Members and officers of Utah's Wildlife Federation met for their annual convention Saturday and listened to reports on acid rain, a need for national unity in dealing with natural resources and the future hopes for Antelope Island.
The convention wrapped up today with business meetings, the election of new officers and the adoption of resolutions to be supported for the coming year.During a panel discussion early Saturday dealing with the national theme "Forests Are More Than Trees," Lenny Green of Carlisle, Pa., chairman of the National Wildlife Service, told the group the No. 1 goal of the NWS is to get the Clean Air Act re-authorized.
"And as part of that we hope to get through an amendment to reduce acid rain (mainly caused by the burning of petroleum products) by 50 percent, or by 10 million tons each year. Realize, of course, it will take us at least five years to get this through, then another five before we see any reasonable reduction.
"But it's something we've got to do. I was up in Canada recently and flew over lakes up there that were dead because of acid rain, and these were large lakes. Back in Pennsylvania, there are some high mountain lakes we've stopped planting. They're dead. Fish can't live there.
"We know the problem, we're just not putting enough money into finding alternative sources of energy. Each administration puts its head in the sand and says let the next one handle it. Realize, too, even is we reduce the amount of sulfur dioxide and nitrogen oxides by half, we'd still be releasing 10 million tons annually."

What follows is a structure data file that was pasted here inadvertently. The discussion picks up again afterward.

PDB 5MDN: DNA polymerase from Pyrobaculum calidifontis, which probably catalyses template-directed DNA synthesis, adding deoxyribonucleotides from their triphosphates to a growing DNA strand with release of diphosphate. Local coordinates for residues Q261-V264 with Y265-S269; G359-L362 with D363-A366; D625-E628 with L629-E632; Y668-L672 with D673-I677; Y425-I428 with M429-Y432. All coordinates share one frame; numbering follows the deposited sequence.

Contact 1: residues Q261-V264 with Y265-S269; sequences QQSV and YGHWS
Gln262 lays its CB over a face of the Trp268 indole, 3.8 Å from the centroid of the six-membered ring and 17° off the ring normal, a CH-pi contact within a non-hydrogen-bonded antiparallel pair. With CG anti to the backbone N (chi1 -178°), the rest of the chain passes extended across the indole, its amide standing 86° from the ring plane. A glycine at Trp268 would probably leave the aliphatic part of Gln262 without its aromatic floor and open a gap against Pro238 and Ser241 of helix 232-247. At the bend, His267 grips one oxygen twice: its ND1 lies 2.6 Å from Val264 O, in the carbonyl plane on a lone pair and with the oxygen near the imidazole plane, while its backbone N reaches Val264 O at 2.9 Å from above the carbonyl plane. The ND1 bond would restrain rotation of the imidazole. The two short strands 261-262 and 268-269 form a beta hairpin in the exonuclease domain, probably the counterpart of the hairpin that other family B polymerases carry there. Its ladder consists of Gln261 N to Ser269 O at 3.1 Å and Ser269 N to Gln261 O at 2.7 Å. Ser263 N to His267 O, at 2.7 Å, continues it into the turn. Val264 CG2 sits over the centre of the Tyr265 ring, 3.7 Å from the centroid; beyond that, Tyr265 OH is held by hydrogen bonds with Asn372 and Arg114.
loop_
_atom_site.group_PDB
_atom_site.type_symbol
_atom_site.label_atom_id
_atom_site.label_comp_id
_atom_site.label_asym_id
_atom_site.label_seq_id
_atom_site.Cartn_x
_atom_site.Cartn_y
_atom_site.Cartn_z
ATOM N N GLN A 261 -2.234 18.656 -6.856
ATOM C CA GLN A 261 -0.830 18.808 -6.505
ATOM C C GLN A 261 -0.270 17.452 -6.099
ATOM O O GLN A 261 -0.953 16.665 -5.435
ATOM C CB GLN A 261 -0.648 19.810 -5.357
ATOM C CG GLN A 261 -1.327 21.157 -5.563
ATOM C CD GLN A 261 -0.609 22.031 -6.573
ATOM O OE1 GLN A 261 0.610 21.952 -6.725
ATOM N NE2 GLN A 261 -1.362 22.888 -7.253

Luncheon speaker J. Lamar Beasely of Nashville, Tenn., deputy chief of the National Forest Systems, U.S. Forest Service, told the group that because of high public interest in public lands, added emphasis was being placed there.
He also told the group it was unlikely budgets would be increased, "so what we've got to do is look for innovative ways of getting the job done. The old ways just won't work."
One of those ways, he explained, involves private contributions placed where there was matching federal funds. He said last year $2.5 million in private funding was put into forest projects . . . "which worked out that for ever $1.65 in private money put into programs, it was matched with about $1 in federal money."
Jerry Miller, director of the Utah Division of Parks and Recreation, explained that future plans for Antelope Island include the introduction of new animals when conditions are right, including elk and antelope, and to someday possibly have a resort community to included a hotel, golf course, restaurants and more.
About the buffalo, he said the DPR would continue to sell off and hunt the animals to raise needed funds to improve the island. This year plans are to remove and sell 64 surplus animals and issue permits to hunt 10.
Later in the evening, the group also presented annual awards. They included Salt Lake attorney Kenley Brunsdale receiving the Conservationist of the Year Award; Senator Wayne Owens being presented the Legislator of the Year Award; Brent Hanchett of Vernal, being given the Utah Hunter Education Instructor of the Year Award; Ted Gardiner, a Division of Wildlife Resources officer in the Northeastern Region, receiving the Shikar-Safari Outstanding Officer Award; and JoAnn Stewart, also with the DWR, being given the K.E. Bullock Award for her excellent work with the DWR.